East Grove Hills by XYZ is an entry in the 2010 interactive fiction competition, billed as “an interactive anecdote” about some events in the life of an antisocial high-school student.
EGH is rather heavier on the ‘fiction’ than the ‘interactive’. This isn’t necessarily a bad thing, but it does require some care to keep the attention of the audience. I don’t think that it really succeeded, unfortunately.
First, the good: the game really feels like it could have been written by and about a high-school student. If it wasn’t, that’s pretty impressive. The interactions between the characters and the flow of events was more or less believable, with some exceptions. But then, there’s the other side of the story…
High school students are usually annoying and boring. The game gets that right, too. Plenty of time is spent whining about how socially underdeveloped the PC is, and reminiscing about arguments about who had fewer friends, and so on. A large chunk of the game (or perhaps it’d be better to say ‘story’) is spent drilling into our heads that the PC is a social outcast that no one likes, and it’s pretty obvious why. Of course, there’s no reason that the PC must be likable, but if he isn’t, then the game has to work harder to keep me interested.
Also, as I mentioned, the game isn’t terribly interactive. Most of the interaction is only in the form of the conversation choices, and even examining things doesn’t usually yield anything interesting. Also, unless you choose the right things to examine, the game will whisk you away to the next scene before you can get the crucial details about the characters. You’ll have other opportunities, but the first scene is the best time to learn these things. Besides the normal criticisms I might give such a non-interactive IF (“Why not write static fiction?” and so on), the lack of interactivity worked against EGH in one important way: by the time I got to the critical scene in the school (the third scene in the game), I was convinced that since it was a memory, I wouldn’t be able to do anything but stay on the rails the game had set me on, so I didn’t try to do anything, and I gather that I missed some important things because of this.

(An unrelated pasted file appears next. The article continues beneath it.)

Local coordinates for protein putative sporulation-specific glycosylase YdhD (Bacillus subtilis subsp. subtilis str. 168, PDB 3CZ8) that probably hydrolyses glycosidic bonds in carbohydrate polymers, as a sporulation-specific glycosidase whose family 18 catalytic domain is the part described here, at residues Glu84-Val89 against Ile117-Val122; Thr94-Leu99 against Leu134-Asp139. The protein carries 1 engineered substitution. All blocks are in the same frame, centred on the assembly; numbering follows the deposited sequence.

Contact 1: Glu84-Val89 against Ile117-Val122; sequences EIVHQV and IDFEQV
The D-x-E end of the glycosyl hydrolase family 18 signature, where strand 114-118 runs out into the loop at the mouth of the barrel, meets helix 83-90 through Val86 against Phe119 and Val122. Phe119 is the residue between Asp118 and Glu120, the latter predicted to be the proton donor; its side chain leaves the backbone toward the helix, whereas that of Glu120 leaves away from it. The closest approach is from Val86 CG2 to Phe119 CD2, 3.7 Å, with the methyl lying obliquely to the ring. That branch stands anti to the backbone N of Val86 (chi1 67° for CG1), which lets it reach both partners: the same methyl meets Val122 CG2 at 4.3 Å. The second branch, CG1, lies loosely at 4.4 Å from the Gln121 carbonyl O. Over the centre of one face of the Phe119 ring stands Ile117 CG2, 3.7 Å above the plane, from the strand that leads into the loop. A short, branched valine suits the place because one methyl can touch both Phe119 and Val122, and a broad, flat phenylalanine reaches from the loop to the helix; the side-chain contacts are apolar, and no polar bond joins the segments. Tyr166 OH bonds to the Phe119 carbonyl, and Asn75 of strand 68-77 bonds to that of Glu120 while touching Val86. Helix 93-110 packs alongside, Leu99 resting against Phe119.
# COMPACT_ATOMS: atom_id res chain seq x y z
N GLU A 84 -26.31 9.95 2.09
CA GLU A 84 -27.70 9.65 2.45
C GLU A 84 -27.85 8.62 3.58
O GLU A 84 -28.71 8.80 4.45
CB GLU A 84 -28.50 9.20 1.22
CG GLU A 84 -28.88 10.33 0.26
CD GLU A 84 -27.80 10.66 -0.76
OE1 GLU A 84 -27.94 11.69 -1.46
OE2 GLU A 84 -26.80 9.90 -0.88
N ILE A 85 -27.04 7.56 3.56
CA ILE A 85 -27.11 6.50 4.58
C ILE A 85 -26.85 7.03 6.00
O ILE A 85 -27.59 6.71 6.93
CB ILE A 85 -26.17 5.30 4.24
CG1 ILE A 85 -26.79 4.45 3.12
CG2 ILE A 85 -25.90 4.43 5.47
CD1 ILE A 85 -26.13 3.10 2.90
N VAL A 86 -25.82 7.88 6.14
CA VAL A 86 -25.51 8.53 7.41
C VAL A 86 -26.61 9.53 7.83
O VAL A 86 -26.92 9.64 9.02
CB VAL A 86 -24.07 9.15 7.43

This failure did lead to what I felt was the game’s greatest success, however unintentional I suppose it was. When the PC is hiding out with Yue during the shooting (And wasn’t it a bombing earlier? Never mind.), he pulls her along and then you’re presented with a conversation menu with four options: three variations on “are you okay?” and the ever-present “Say nothing”. It’s reasonable that this is all the PC could think of at the time (and another point in favor of the game’s verisimilitude), but what struck me was that after exhausting the other three options, all you get presented with is the option to say nothing for twelve turns. Twelve awkward turns of the PC being frightened and unable to say anything while hiding from the horror that’s going on so nearby. This felt, to me, like a real triumph of realism–what else could the PC do? How else could he possibly have acted? I really liked it.
Now, I gather that you have the option of acting during that time, when I assumed that you were trapped in the conversation while the events took place, and what I took to be a great indication of the PC’s powerlessness may have been merely a result of a poorly used conversation system and my own misconception about the mutability of the past events. No matter, though–I still liked that moment.
Sadly, that’s pretty much all I really liked about the game. Oh, I thought that the messages about not remembering exactly how things had been were nice, rather than just seeing the standard library messages, but they were really a thin veneer on the shallow implementation. I couldn’t really sympathize with the unlikable PC, so the emotional impact was rather muted. The ending was weak, if realistic, in an “a poorly adjusted teenager might recount events like this” sort of way.
So I rate the game 3/10. I didn’t like the game generally, wasn’t impressed by anything it did, and didn’t feel like it made any important points. It gets a little bonus for the scene I mentioned above, even if I suspect my appreciation of it is somewhat misguided, and for the realism of the writing, but I can’t rate a game I didn’t enjoy very high.